But keeping the plant open is complicated. The planned closures at Diablo Canyon are part of a settlement agreement reached by PG&E, environmental groups and local authorities.
Unwinding that agreement — even to keep the plant open a few more years — would require approval from the California Legislature and four state agencies. The U.S. Nuclear Regulatory Commission would need to issue an operating license renewal. The plant also would need to undergo safety upgrades, state officials have said.
The state Legislature has a very tight window to consider the bill. It would need to pass both chambers by Aug. 31, the last day of the session.
DOE, offshore wind and safety questions
Democratic state Sen. John Laird, who represents the area where Diablo Canyon is located, opposes keeping it open. He said at the Energy Commission webinar last week that he’s concerned about safety, as there has been “substantial deferred maintenance” at the plant as it planned to close.
Additionally, he said, keeping Diablo Canyon open would “require major financial resources.” He questioned whether state taxpayers, federal dollars or utility ratepayers would cover the costs.
PG&E has said it’s considering applying for part of the $6 billion available in the Department of Energy’s Civil Nuclear Credit Program for imperiled nuclear plants. Those funds were allocated through the Infrastructure Investment and Jobs Act.
The utility, asked about Newson’s move, said in a statement: “We understand state leaders’ discussions to potentially extend operations at DCPP are progressing. We are proud of the role that DCPP plays in our state, and we stand ready to support should there be a change in state policy, to help ensure grid reliability for our customers and all Californians at the lowest possible cost.”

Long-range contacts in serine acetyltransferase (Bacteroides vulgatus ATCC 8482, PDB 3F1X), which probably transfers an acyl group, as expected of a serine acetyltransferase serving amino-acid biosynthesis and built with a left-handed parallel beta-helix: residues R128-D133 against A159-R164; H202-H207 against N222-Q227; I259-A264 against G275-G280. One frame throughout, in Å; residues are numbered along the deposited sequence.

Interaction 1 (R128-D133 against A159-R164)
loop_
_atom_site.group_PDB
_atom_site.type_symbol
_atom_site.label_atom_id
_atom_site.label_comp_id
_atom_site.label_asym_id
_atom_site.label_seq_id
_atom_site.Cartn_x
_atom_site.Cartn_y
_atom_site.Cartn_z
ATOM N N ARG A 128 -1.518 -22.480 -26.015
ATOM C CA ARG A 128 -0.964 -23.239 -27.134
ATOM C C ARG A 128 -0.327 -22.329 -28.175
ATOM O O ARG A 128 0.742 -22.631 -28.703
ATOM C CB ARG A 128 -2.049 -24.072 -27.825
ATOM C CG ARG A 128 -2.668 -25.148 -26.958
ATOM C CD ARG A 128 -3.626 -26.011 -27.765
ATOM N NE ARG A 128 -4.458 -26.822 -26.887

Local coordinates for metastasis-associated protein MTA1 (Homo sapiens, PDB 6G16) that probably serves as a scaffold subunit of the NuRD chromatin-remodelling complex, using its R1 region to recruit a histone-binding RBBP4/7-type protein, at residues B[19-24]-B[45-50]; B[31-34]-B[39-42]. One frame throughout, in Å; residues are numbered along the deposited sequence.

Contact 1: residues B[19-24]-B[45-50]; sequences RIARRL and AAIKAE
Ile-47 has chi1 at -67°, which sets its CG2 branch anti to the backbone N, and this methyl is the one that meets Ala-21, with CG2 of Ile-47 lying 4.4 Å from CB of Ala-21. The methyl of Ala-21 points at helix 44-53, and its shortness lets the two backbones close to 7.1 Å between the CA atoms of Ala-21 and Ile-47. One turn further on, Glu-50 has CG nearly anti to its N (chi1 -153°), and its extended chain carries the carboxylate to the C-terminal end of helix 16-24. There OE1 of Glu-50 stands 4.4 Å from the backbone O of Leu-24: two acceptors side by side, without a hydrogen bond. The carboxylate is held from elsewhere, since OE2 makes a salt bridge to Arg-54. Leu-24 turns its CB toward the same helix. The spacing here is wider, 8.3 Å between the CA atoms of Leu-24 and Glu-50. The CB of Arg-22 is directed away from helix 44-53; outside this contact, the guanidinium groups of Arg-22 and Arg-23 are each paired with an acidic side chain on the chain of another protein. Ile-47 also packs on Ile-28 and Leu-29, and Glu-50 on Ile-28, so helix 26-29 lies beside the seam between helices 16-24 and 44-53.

Several environmental groups also oppose extending the plant’s life. Environment California, Friends of the Earth and NRDC in a joint statement said the bill proposed by Newsom includes “sweeping exemptions” from multiple state and federal environmental protection laws. In addition, they said, the $1.4 billion loan to PG&E is potentially forgivable, “meaning it may never be returned to California taxpayers.”
V. John White, executive director of the Center for Energy Efficiency and Renewable Technologies, said keeping Diablo Canyon open as long as a decade would hurt Newsom’s goal of adding at least 20 megawatts of offshore wind by 2045. One proposed location for offshore wind is near the Diablo Canyon plant, and electricity would flow through the plant’s transmission line. That couldn’t happen until the plant is closed.
“We are depending on the transmission from Diablo being available no later than 2030, or the Governor’s offshore wind goal is a pipe dream,” White said in an email.
Others praised Newsom’s move.
“To prevent blackouts, save taxpayers billions of dollars and avoid increasing greenhouse gas emissions, California must delay the closure of the state’s largest producer of clean energy: the Diablo Canyon power plant,” said Isabelle Boemeke, founder and executive director at Save Clean Energy, a nonprofit launched last year largely to support keeping Diablo Canyon open.